A Lender vs B Lender Mortgages
Table of contents
In Canada, there are many mortgage lenders available to choose from to meet a variety of needs. These lenders are broadly divided into A lenders and B lenders. Each type of lender has specific approval criteria that can vary depending on their risk appetite. But what do these terms mean, and why do they matter when securing a mortgage?
With so many lenders out there to choose from, this post will compare A and B lenders, helping you understand how to evaluate which type may be the best fit for your financial situation.
- A lenders have stringent qualification and lending criteria and more competitive mortgage rates.
- B lenders provide an alternative mortgage solution for borrowers who may not qualify for A lending.
- The choice between an A and B lender largely depends on your financial situation, credit history, and risk appetite.
Are you a first-time buyer?
What is an A Lender Mortgage?
A lenders are traditional lending sources, including federally regulated banks, provincially regulated credit unions, and other financial institutions. These lenders generally cater to borrowers with strong credit histories, acceptable debt servicing ratios, and stable, predictable, and verifiable income.
The interest rates offered are typically lower because A lenders offer government-backed mortgages or those backed by their own depositors while having strict lending criteria and will lend only to those with lower risk profiles. To be approved, borrowers would need to pass the stress test requirements. Though meeting the strict lending criteria could be challenging, qualifying for a mortgage with a prime lender will ensure you get some of the best rates.
Top A Lender Mortgage Providers in Canada
- Bank of Montreal (BMO)
- Canadian Imperial Bank of Commerce (CIBC)
- Laurentian Bank
- National Bank (BNC)
- Royal Bank of Canada (RBC)
- Toronto Dominion (TD)
What is a B Lender Mortgage?
B lenders, also known as subprime lenders, can include financial institutions and mortgage investment corporations (MICs). These lenders cater to borrowers who may not qualify for a mortgage with an A lender. Most commonly, this lending solution is used by those who need an exception on their debt service ratios due to a lack of personal income if registered as a corporation or the offered solution is non-income qualified (NIQ).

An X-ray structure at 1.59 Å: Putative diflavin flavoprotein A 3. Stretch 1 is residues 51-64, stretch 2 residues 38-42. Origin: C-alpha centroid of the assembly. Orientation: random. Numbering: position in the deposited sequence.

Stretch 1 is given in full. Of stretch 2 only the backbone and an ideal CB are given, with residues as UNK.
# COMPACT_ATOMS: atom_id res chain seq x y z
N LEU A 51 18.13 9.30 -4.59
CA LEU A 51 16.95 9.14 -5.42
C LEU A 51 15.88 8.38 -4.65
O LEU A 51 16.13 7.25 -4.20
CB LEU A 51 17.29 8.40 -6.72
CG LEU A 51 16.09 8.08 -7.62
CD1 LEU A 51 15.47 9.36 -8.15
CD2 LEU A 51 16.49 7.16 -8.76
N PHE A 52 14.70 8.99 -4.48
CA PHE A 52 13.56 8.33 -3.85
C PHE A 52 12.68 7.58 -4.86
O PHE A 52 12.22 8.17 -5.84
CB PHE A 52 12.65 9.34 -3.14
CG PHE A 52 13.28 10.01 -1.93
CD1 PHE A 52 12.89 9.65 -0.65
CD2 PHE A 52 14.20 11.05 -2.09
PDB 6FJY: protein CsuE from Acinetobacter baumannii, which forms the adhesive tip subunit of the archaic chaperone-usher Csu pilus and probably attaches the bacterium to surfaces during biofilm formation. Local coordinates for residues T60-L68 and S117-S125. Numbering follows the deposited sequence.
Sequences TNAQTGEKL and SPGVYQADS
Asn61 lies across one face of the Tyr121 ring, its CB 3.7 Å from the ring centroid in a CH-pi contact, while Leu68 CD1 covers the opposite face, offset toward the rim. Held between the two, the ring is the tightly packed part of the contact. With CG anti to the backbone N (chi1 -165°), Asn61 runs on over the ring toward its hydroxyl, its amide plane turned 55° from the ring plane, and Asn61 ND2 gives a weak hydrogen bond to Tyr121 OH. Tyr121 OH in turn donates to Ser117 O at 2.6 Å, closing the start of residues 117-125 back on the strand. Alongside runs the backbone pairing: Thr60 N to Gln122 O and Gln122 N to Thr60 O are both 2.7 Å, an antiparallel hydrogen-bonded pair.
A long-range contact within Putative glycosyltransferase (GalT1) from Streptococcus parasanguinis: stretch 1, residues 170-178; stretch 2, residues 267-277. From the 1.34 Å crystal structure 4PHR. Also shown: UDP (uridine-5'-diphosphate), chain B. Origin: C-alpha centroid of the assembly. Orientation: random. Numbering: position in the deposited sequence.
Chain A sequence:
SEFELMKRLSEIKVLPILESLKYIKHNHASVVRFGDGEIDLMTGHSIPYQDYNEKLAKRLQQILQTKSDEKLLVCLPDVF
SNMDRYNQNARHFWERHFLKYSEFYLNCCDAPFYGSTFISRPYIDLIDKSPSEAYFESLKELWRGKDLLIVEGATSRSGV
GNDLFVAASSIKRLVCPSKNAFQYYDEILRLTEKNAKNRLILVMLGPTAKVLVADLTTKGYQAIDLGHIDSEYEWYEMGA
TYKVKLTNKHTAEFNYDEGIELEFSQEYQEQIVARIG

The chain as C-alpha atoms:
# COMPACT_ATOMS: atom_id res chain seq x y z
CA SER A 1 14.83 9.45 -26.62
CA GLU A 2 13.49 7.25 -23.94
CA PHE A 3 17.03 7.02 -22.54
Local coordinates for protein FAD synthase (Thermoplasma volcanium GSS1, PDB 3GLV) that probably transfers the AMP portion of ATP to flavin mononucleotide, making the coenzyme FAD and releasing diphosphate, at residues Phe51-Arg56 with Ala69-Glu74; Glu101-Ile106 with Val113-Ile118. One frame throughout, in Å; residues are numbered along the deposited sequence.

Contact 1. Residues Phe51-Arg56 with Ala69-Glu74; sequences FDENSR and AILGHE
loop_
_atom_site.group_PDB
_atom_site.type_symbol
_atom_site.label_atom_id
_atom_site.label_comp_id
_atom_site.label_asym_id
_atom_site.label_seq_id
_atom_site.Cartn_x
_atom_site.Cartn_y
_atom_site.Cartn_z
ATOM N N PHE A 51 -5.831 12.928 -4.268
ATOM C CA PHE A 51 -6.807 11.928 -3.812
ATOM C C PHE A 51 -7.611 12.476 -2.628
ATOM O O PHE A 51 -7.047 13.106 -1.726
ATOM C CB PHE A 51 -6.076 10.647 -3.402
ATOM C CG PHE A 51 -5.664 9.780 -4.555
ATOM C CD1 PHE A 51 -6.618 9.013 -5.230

The interest rates offered by subprime lenders may be higher than those offered by an A lender due to the higher risk to the lender and borrower. However, this lending solution is typically more flexible as it does not provide default-insured lending, requiring a 20% or greater downpayment for a home purchase.
Top B Lender Mortgage Providers in Canada
- CMLS (Aveo)
- Equitable Bank (B)
- First National (B)
- Home Trust (Classic)
- MCAP (Eclipse)
- Merix Financial (Lendwise / NPX)
- XMC Mortgage Corporation (Uninsured)
- Optimum Mortgage (CWB)
- RFA (non-prime)
A Lender vs B Lender: Key Differences
When comparing A and B lenders, the major differences exist in their acceptable qualifying criteria. The following describes the key differences between these two types of lenders.
|Credit score requirements
|Minimum 500 (owner-occupied fixed rate)
Minimum 600 (owner-occupied variable rate)
|Up to 30 years
|Up to 40 years
|Lending ratios GDS/TDS (%)
|32/40 to 39/44
|35/42 to 55/70
|Mortgage rates offered
|Typically prime rates + 3 to 5%
(depending on the amount of lender and broker fees charged)
|Fees and penalties
|IRD or 3 months interest or % of remaining balance
|IRD or 3 months interest or % of remaining balance
|Length of term
|Up to 10 years
|Typically 3 months to 3 years
Who Should Consider an A Lender Mortgage?
Borrowers with good credit, verifiable income, acceptable debt service ratios, and at least the minimum downpayment required should consider A lending.